The iPhone App Store has just gone live and one of the apps getting early attention is Loopt, a location aware mobile social network startup we profiled in June. Loopt enables users to broadcast their status
to a broad set of services and find interesting locations and reviews nearby. Their latest release for the
iPhone integrates microblogging and reviews from Yelp into its interface.
According to founder Sam Altman, Loopt is using the
iPhone’s rich media platform to pilot new features and services before they
filter their way into other mobile phones.

Loopt status updates can now be published to Facebook and
Twitter accounts the user has linked to; other services like FriendFeed can also
be updated via an RSS feed of Loopt statuses that the service exports. For
iPhone users at least, Loopt updates will show up as tweets on Twitter, as
status message updates on Facebook, and as new statuses on FriendFeed.

In addition, Loopt aggregates local content to provide a map
view of great places and star ratings. As Loopt adds more content
partners besides Yelp, the various review and events sites will be mashed up for users. The iPhone map interface comes in handy
here, as scrolling around and zooming in with two fingers is substantially faster
and more intuitive than on other platforms. This screenshot shows the feature
in action, where users can find quick overviews of locations nearby and click
in to read more Yelp reviews about specific places.

Despite how slick the iPhone interface is, Loopt does not yet
allow users to write reviews on Yelp from inside the application. Finding this
feature lacking, Sam pointed out that users can still make their voices heard through
Loopt updates, but this seemed more a concession than an optimal solution. It
doesn’t make a lot of sense to write reviews as, say, Twitter messages, when the
reviews users find on Loopt come from Yelp. Loopt potentially could have
brought together both the content from Yelp and the means to write live reviews
on the site. Also, Yelp information will only be available to Loopt users on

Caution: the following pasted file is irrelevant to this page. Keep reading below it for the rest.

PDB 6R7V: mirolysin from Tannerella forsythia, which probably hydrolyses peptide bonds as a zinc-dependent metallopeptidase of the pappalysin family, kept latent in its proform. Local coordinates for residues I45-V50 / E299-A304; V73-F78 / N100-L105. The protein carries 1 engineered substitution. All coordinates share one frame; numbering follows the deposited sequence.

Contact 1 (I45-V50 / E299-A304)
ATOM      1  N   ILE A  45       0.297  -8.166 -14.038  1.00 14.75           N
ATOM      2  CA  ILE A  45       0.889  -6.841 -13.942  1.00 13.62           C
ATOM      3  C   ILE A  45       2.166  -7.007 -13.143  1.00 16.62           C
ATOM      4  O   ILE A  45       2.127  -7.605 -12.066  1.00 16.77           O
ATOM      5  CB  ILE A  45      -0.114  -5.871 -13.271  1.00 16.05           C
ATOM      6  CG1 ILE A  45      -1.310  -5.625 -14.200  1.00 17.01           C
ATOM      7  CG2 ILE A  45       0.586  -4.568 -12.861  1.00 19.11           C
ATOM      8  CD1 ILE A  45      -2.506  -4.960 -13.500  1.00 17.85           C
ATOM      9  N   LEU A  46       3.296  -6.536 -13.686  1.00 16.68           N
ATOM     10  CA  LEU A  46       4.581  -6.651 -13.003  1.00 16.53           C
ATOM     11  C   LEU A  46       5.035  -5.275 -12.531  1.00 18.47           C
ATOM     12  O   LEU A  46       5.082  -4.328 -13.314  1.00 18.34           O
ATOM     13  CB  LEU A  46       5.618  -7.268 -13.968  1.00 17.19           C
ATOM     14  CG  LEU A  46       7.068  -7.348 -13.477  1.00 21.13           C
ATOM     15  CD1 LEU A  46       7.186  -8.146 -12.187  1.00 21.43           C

the iPhone. This release falls short of the full range of possibilities of
pushing and pulling content from review sites, but presumably this will be
addressed in future releases.

Beyond the iPhone: the Road Ahead

This release points to a few interesting possibilities location-based
services like Loopt could offer with content partners. It’s easy to imagine a
platform of reviews, ratings, and preferences indexed by location. As the
platform evolves, it could be possible to find not just content about events
and places but content from users actually at those areas as events unfold.
Finding out about nearby events, even when not advertised, may only be a matter
of searching for interesting things in the chatter of a location aware universe.

There are also some novel monetization opportunities. Loopt
recently partnered
with CBS
to deliver location aware ads. Stores and restaurants could, in
theory, use the same platform as users do to publish coupons and event notices,
creating buzz to attract nearby customers. Location aware advertising in conjunction
with location aware user content could become a live directory of what’s
happening where. The company could take this even further by intelligently suggesting
new places and events to users, leveraging their growing local content store
and personalization data.

Many others also share that vision. Google seems to have abandoned
their Dodgeball acquisition
, but they could reinvest in this space and
leverage the hundreds of millions of Google accounts in conjunction with the
technology that Dodgeball provided. Kleiner Perkins-funded Pelago are also
releasing their competing product, Whrrl, onto
the iPhone; Boston-based ULocate does
more or less the same thing as Loopt and also has deals with AT&T. Even Sense Networks which formerly focused
more on aggregating macro-scale GPS information is getting in on the action
with heatmaps showing hot nightlife locales.

As the mobile space moves toward platforms like the iPhone,
Android, Blackberry, and Windows Mobile, we should expect the space to start
seriously heating up. Much of the effort Loopt spent in their earlier years
forging phone pre-installation deals with carriers will become less strategic
as consumers adopt platforms. Loopt is banking heavily on the network effect
they’ve built up from past deals with Boost, Sprint, and Verizon and developing
new, useful features that will attract enough users to pass the tipping point.

Regardless,
this is a space that will eventually be developed, be it by Loopt or by someone
else. For now, their iPhone release has some interesting features, but only
hints at some of the possibilities the service could offer. As the market
matures, the vision of connecting users to places and events via both content
and location will no doubt play a key role in the emerging mobile services
market. Whether Loopt will take advantage of their platform and their current
head start or be swallowed by competitors – only time will tell.

Here’s a video from our earlier post:

This has been a guest post by Nate Janewit. You can find him online at FriendFeed and Twitter.

Loopt